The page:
• penchantedpenchanted Posts: 1,070member
    As I suggested earlier, I see the invisible hand of the Chinese government moving the pieces about to make sure that thousands of Chinese workers are not idled even as the Chinese economy already shows signs of cooling off.



    With an opaque judicial system and lots of political pressure, look for rulings to steadily pile up against Proview as the creditors pick the bones of its carcass. Yang just refuses to acknowledge that Proview is dead.
  • anakin1992anakin1992 Posts: 283member
    Quote:
    Originally Posted by penchanted View Post


    As I suggested earlier, I see the invisible hand of the Chinese government moving the pieces about to make sure that thousands of Chinese workers are not idled even as the Chinese economy already shows signs of cooling off.



    With an opaque judicial system and lots of political pressure, look for rulings to steadily pile up against Proview as the creditors pick the bones of its carcass. Yang just refuses to acknowledge that Proview is dead.



    i am not following you. the picture in the article said proview closed and building is empty and deserted. do you see any idling chinese workers in the building? a closed factory is the sign that chinese economy is cooling off?



    by opaque, do you mean that chinese court is a black box system? can you provide any specific "opaque" issue you saw in chinese judicial system? have you been through any chinese courts? lower, intermediate, or high court?



    please provide some concrete data to support your points.
  • penchantedpenchanted Posts: 1,070member
    Quote:
    Originally Posted by anakin1992 View Post


    i am not following you. the picture in the article said proview closed and building is empty and deserted. do you see any idling chinese workers in the building? a closed factory is the sign that chinese economy is cooling off?



    by opaque, do you mean that chinese court is a black box system? can you provide any specific "opaque" issue you saw in chinese judicial system? have you been through any chinese courts? lower, intermediate, or high court?



    please provide some concrete data to support your points.



    I had commented in another thread the other day that this will boil down to a politcal decision (just my hypothesis).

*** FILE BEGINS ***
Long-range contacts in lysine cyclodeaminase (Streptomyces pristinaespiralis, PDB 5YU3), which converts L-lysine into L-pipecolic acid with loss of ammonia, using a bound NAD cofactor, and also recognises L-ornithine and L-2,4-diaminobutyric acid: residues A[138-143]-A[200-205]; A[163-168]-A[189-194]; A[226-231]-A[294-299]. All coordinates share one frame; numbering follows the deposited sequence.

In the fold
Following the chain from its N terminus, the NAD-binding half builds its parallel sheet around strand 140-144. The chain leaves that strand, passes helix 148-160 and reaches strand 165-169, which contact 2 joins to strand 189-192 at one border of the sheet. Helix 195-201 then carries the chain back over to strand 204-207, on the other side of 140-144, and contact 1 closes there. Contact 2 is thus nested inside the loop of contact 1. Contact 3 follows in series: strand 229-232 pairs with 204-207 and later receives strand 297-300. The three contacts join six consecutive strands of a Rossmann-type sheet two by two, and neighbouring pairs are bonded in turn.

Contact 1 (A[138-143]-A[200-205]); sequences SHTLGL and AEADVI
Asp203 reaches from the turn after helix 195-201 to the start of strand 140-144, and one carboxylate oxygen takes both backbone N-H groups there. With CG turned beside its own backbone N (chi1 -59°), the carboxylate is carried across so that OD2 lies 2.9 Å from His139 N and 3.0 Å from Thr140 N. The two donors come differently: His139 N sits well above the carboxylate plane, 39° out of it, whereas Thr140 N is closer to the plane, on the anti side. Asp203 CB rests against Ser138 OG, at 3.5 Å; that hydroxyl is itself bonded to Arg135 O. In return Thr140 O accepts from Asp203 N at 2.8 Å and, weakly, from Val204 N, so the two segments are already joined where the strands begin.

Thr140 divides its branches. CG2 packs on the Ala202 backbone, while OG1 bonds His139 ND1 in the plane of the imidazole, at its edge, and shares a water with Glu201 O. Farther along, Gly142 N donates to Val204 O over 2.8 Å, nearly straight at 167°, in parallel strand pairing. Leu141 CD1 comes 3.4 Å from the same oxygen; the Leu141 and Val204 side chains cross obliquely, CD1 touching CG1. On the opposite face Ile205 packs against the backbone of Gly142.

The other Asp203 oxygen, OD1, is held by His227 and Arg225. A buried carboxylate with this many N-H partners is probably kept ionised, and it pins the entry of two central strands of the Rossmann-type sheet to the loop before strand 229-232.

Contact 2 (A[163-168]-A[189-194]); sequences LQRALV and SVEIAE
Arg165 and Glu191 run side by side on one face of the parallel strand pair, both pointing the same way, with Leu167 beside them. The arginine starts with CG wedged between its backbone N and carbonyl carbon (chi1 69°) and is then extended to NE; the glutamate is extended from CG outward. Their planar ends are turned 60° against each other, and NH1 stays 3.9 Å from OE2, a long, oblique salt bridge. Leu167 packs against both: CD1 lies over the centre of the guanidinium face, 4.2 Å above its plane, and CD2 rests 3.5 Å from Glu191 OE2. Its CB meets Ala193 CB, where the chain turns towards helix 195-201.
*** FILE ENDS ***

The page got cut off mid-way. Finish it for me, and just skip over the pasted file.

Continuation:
The idled Chinese workers would be those who would otherwise be working on the iPad assembly lines and for their suppliers.



    No I haven't been through the Chinese court system but much has been written about the opaqeness of their system. You need a system like that to convict political prisoners because they dare write something unflattering about the Communist leadership on an internet site.
  • irelandireland Posts: 15,708member
    Proview are going to lose this one. They were too greedy and it's going to bite them.
  • jragostajragosta Posts: 10,473member
    Quote:
    Originally Posted by sunilraman View Post


    Ironically, I thought Proview was already bankrupt? Which is what a lot of people were arguing, that since Proview is bankrupt the creditors are the owners of the China iPad trademarks.



    Proview's future is already in the hands of the bankruptcy court. They can not spend money or dispose of assets without court approval. There is not yet a final decision on disposal of the assets or restructuring to allow them to emerge from bankruptcy.
  • haarhaar Posts: 520member
    this person wants to force Insolvency so that, they can then turn around and say that apple bought the trademark at a under-value so that Trustee in backruptcy can take it back and resell it for it's market value... (Insolvency Act... 5 or 2 year rule for undervalue/gifts; assuming that the china Insolvency Act is similar to usa's and canada's)



    Apple is fighting hard to prove that it was a good faith sale (at a fair market rate), so that the trustee won't take it back and resell it. (and proview is saying that a division sold it, and they made a mistake, thus sold it undervalued).

    nice tactic, but I believe it was a good faith sale, and wasn't unvalued at the time...
  • festerfeetfesterfeet Posts: 108member
    Quote:
    Originally Posted by anakin1992 View Post